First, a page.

I think if you truly appreciate Slice of Life anime in some way or another Aria is basically made for you. Most people call it the most relaxing anime for them. It didn’t quite hit that same vibe with me, but I think I understand where they are coming from. I associate that same feeling with some of my favorite slower paced anime, so once I’ve seen seasons of it, I feel the initial discovery mindset will dissipate and the setting and tone will grasp me firmly. Anime with pleasant settings and characters who are meant to make you feel right at home is what Aria encompasses naturally. Many people are drawn to Aria because it creates a distinct connection that feels familiar, yet new at the same time. Some people find this type of anime boring because it doesn’t have enough of something or conflict to seem interesting. If you are one of those types of people Aria is not made for you, unlike the others. Decide yourself what you value in your fiction and if you want something like Aria then take a ride down to Neo-Venezia as soon as possible.
I guess I have to toss Akari into my list of anime girls that I find to be just wonderful now don’t I? If I ever make another waifu list she might be on it. I simply adore her personality and desire to appreciate everything around her so thoroughly. It might be a sappy line, but Akari is such a charming and well crafted main lead as the eyes of the series are regularly through her lenses. The bountiful amount of girls whose name starts with the letter A is in full force here throughout. I almost thought it was a naming convention for everyone in the series for the first episode. It was at least greatly amusing to me, not sure if anyone else really cares but I had a good laugh with it.
What was sorely lacking in a slower show in K-on, Aria did correctly. It has a similar premise even if you think about it. A group of girls hanging out together most days working a little bit, but mostly enjoying each other’s companies. However, in Aria, the cast feels like they are slowly growing through their experiences together and with the people around them. Alice herself is a fantastic example of this. From secular to still peculiar but with her own charms and far more open especially with Akari because of their growing friendship. I hate to directly compare two fairly different shows in many ways but the way the cast and comedy were handled in Aria with it being also a barrage of regular gags was also just delivered in a much more comedic and after a while endearing way. If I do have to compare, which I will, in this case, the cast, comedy, musical performances, and character designs all easily outweigh and crush K-on with an iron fist.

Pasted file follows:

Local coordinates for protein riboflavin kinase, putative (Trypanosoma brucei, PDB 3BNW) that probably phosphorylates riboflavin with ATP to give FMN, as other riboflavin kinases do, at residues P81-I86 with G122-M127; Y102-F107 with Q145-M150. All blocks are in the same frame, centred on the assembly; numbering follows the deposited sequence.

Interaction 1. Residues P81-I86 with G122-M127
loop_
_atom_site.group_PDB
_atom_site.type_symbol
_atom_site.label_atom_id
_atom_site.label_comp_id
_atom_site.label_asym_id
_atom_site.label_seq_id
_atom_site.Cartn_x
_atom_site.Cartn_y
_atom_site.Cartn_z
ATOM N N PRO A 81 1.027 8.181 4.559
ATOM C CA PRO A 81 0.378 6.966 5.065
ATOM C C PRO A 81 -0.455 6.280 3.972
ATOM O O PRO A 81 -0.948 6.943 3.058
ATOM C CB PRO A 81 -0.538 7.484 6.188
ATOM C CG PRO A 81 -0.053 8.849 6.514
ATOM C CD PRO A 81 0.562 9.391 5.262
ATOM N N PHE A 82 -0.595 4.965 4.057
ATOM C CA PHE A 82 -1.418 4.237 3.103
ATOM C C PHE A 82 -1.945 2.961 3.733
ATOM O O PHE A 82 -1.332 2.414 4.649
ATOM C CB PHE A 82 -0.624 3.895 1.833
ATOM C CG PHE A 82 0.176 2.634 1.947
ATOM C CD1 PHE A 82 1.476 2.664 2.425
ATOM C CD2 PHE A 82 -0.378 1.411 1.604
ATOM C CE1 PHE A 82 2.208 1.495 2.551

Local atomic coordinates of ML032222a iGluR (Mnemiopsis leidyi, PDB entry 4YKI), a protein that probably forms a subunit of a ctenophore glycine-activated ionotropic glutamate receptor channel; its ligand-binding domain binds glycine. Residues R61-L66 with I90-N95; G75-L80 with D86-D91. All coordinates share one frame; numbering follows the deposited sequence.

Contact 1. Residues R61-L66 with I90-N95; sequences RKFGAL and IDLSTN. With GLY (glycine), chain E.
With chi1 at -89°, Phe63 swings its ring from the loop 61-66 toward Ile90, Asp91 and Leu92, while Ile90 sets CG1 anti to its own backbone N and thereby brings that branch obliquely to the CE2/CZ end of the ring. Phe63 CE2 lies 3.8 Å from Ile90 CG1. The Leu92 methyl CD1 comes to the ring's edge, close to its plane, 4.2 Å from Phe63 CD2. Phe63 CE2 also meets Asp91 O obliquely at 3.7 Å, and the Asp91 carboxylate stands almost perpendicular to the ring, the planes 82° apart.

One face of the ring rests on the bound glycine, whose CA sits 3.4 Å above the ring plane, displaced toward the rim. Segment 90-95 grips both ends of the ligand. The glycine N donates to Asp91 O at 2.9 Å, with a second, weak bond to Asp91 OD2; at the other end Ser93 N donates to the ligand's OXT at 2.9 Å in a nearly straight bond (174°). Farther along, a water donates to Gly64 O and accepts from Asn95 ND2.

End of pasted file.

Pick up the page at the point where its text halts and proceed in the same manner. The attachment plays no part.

Aria’s greatest weakness is the fact that I had to watch a single season that is basically the introduction for this challenge. While I was pretty tired of anime because 3 people broke my rule and I allowed it, Aria was one I couldn’t make the exception for, so I buckled down for just a simple 13 episodes. And similar to shows I love like Natsume, I feel Aria probably has that building effect. You get the first season to set the tone, introduce the world and cast, and have a small section of great stuff. This means, the majority of the first season is really solid and good, but it rarely exceeds that bar of quality. Usually for these types of series to really hit home the hardest with the cast and stories you have to be fully invested, and that takes a little time. I no doubt imagine subsequent seasons increase the level of quality and big moments to capture one’s heart. I will take that leap of faith when the time comes, but for now, just remember that what I did see was pretty good overall. I just hope they give more explanation to the whole time travel thing outside of saying cats are somehow connected. I’m gonna need a bit more than that even if I do love a good kitty cat.
Random Fact: In the 1500s an estimated 10,000 gondolas of all types were in Venice; in 1878 an estimated 4000 and now approximately 400.
Year Aired: 2017